~Blessed are they that mourn for they shall be comforted.
~Blessed are the humble, they will inherit the earth.
~Blessed are they which do hunger and thirst after righteousness for they shall be filled.
~Blessed are the merciful, they shall find mercy.
~Blessed are the pure in heart, for they shall see God.
~Blessed are the peacemakers: for they shall be called the children of God.
~Blessed are they which are persecuted for righteousness' sake: for theirs is the kingdom of heaven.
~Seek ye first the kingdom of God and his righteousness and all these things shall be added unto you.
And beyond these windows, as we look at Jesus's teachings in the book. We hear our calling …
A new command I give to you, love one another.
Turn the other cheek.
Treat others the way you want to be treated.
Pray for your enemies.
Let your light shine.
As I have served you, serve each other.
As you go, make disciples.
Take up your cross.
Ask, Seek, Knock.
Love your neighbor. Everybody is your neighbor.
Feed the hungry.
Care for the poor.
Accept the stranger.
Visit the prisoner.
Come to me with child like faith.
Our Anabaptist forbears believed that Jesus' words were not only important, but imperative.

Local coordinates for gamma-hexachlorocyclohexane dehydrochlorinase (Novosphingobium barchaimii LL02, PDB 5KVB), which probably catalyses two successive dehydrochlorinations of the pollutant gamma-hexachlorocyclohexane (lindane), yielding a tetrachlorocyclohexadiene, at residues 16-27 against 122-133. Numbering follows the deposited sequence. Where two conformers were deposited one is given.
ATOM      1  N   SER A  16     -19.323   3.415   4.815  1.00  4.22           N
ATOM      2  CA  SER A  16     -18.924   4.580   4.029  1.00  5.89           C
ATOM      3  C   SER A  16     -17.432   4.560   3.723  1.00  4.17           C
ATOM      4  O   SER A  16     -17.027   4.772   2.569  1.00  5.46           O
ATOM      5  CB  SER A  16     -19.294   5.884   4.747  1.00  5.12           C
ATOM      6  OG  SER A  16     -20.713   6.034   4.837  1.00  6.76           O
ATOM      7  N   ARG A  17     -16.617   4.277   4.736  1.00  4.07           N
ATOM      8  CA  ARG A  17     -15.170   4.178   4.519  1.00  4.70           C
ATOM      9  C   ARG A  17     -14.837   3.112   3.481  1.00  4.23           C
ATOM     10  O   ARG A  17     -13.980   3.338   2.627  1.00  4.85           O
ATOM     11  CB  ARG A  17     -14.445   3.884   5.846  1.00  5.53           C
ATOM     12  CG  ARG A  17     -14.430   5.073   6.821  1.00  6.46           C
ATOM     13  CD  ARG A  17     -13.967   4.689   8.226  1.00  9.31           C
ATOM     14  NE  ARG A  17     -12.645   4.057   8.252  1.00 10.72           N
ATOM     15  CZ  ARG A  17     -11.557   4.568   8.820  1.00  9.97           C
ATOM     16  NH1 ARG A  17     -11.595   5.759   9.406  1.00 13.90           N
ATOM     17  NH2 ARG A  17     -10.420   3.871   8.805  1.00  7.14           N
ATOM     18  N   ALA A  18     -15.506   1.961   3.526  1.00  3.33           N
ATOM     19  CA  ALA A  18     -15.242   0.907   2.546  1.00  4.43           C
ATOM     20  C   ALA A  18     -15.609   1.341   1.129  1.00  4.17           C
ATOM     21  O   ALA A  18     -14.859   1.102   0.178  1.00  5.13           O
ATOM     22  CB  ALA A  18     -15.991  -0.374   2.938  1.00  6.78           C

And so do we. Yes, we cherish the Old Rugged Cross. Yes, we celebrate that He is risen. And we have decided to follow Jesus: to learn from the way He lived and make his teachings a way of life.
How does carrying the name Baptist give us opportunity? While we may not represent much of what passes as “Baptist,” in the prominent religious culture in 2013, I would like to think that we represent what is means to be “Baptist” in its truest sense.
As Baptists we practice openness.
As Baptists we practice tolerance.
As Baptists we are missional.
As Baptists we practice grace.
As Baptists we extend mercy.
As Baptists we are growing as disciples.
As Baptists we are called to radical Love.
We are Baptists.
So being Baptist presents some obstacles and also affords us possibility. How might we overcome the obstacles while embracing the possibilities? The answer is that we need to live out who we are.
We will live out who we are. We will welcome, with enthusiasm and joy, all who come through our doors- old, young, men, women, straight, gay, married, single, divorced, widowed, people of every hue, regardless of language spoken or national origin, the wealthy, the less than wealthy, folks who have succeeded and folks who have messed up. We will not miss the opportunity to embrace and welcome all who come through our doors.
We will live out who we are. We will invite others to join us on the journey. I get the question all the time, “how can our church grow?” I am convinced that churches don't grow because of pastors, or music, or programs. I am convinced that churches grow when the people of the church invite friends and family and acquaintances and neighbors to join them on the journey of grace. That invitation is often spoken, but it is also extended through our loving response to circumstances and situations in our everyday lives.